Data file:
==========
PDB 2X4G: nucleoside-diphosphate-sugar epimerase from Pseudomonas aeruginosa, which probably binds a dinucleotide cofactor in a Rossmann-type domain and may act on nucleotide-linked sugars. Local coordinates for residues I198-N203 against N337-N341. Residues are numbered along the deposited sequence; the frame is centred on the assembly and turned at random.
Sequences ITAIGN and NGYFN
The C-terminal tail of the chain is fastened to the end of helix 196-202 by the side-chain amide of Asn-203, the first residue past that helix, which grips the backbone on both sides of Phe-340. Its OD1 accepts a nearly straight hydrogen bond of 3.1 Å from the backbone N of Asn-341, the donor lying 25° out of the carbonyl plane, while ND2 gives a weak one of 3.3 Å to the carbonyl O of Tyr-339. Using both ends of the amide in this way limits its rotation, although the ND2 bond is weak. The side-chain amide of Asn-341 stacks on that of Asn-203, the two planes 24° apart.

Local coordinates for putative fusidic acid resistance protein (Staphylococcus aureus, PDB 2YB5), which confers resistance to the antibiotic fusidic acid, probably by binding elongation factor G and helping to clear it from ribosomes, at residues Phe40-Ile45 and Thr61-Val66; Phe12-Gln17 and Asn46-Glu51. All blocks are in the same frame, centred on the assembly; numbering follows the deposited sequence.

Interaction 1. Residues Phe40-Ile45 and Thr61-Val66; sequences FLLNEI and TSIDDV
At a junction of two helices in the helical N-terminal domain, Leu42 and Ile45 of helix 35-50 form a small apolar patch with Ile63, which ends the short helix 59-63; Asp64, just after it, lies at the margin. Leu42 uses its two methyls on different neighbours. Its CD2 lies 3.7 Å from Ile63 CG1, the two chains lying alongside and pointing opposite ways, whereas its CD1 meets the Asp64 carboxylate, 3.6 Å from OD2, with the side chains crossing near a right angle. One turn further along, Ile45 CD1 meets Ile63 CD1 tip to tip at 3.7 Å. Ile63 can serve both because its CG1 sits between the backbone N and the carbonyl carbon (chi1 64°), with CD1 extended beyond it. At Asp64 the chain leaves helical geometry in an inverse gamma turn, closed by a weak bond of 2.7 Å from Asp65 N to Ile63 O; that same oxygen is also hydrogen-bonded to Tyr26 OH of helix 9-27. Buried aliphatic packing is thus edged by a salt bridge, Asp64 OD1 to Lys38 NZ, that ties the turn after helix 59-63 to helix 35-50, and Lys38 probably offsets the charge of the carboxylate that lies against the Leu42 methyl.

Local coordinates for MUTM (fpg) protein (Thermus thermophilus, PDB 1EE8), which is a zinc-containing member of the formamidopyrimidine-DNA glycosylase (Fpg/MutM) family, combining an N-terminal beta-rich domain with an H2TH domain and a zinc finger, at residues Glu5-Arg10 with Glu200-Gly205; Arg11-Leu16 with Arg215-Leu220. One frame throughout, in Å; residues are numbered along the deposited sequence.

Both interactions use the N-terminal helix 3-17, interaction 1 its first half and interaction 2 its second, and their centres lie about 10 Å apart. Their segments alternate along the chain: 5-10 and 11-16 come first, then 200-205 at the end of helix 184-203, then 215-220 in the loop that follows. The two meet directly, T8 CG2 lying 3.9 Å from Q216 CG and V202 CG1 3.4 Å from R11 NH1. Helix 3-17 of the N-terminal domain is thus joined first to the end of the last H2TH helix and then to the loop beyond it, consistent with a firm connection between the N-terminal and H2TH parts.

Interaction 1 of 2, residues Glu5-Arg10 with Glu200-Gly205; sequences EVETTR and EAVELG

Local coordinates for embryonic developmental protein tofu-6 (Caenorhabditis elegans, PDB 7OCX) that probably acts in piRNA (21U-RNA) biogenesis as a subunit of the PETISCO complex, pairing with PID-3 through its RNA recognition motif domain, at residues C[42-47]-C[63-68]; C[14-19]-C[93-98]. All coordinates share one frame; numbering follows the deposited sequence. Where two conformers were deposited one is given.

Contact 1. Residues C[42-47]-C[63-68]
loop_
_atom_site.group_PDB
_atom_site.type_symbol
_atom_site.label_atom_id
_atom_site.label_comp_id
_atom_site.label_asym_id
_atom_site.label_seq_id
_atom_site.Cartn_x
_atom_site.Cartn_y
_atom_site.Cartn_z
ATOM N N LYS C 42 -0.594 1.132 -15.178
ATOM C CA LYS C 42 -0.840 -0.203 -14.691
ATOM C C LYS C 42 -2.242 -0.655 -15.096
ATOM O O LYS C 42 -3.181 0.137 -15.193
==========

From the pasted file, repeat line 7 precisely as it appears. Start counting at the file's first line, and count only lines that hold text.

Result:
Local coordinates for MUTM (fpg) protein (Thermus thermophilus, PDB 1EE8), which is a zinc-containing member of the formamidopyrimidine-DNA glycosylase (Fpg/MutM) family, combining an N-terminal beta-rich domain with an H2TH domain and a zinc finger, at residues Glu5-Arg10 with Glu200-Gly205; Arg11-Leu16 with Arg215-Leu220. One frame throughout, in Å; residues are numbered along the deposited sequence.